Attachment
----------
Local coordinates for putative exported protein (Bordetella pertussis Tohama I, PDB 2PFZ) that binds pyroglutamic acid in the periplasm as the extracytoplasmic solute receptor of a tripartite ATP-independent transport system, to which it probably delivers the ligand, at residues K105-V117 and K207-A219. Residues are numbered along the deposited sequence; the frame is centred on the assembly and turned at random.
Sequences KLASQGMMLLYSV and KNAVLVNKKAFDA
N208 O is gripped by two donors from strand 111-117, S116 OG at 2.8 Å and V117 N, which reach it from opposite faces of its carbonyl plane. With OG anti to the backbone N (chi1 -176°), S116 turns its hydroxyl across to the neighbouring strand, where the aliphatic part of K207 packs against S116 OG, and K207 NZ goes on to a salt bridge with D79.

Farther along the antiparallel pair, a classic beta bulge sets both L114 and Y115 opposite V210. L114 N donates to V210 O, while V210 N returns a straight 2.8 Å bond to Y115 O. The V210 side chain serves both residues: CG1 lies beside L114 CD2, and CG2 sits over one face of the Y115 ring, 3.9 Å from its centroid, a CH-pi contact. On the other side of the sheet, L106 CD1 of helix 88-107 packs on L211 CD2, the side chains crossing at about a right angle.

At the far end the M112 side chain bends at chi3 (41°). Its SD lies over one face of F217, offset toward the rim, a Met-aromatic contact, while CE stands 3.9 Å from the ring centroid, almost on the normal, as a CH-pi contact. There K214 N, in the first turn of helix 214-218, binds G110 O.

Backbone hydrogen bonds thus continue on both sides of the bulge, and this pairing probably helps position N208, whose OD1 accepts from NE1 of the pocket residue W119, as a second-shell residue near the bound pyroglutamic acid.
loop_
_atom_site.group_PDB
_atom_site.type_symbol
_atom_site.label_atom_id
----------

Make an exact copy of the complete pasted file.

Local coordinates for putative exported protein (Bordetella pertussis Tohama I, PDB 2PFZ) that binds pyroglutamic acid in the periplasm as the extracytoplasmic solute receptor of a tripartite ATP-independent transport system, to which it probably delivers the ligand, at residues K105-V117 and K207-A219. Residues are numbered along the deposited sequence; the frame is centred on the assembly and turned at random.
Sequences KLASQGMMLLYSV and KNAVLVNKKAFDA
N208 O is gripped by two donors from strand 111-117, S116 OG at 2.8 Å and V117 N, which reach it from opposite faces of its carbonyl plane. With OG anti to the backbone N (chi1 -176°), S116 turns its hydroxyl across to the neighbouring strand, where the aliphatic part of K207 packs against S116 OG, and K207 NZ goes on to a salt bridge with D79.

Farther along the antiparallel pair, a classic beta bulge sets both L114 and Y115 opposite V210. L114 N donates to V210 O, while V210 N returns a straight 2.8 Å bond to Y115 O. The V210 side chain serves both residues: CG1 lies beside L114 CD2, and CG2 sits over one face of the Y115 ring, 3.9 Å from its centroid, a CH-pi contact. On the other side of the sheet, L106 CD1 of helix 88-107 packs on L211 CD2, the side chains crossing at about a right angle.

At the far end the M112 side chain bends at chi3 (41°). Its SD lies over one face of F217, offset toward the rim, a Met-aromatic contact, while CE stands 3.9 Å from the ring centroid, almost on the normal, as a CH-pi contact. There K214 N, in the first turn of helix 214-218, binds G110 O.

Backbone hydrogen bonds thus continue on both sides of the bulge, and this pairing probably helps position N208, whose OD1 accepts from NE1 of the pocket residue W119, as a second-shell residue near the bound pyroglutamic acid.
loop_
_atom_site.group_PDB
_atom_site.type_symbol
_atom_site.label_atom_id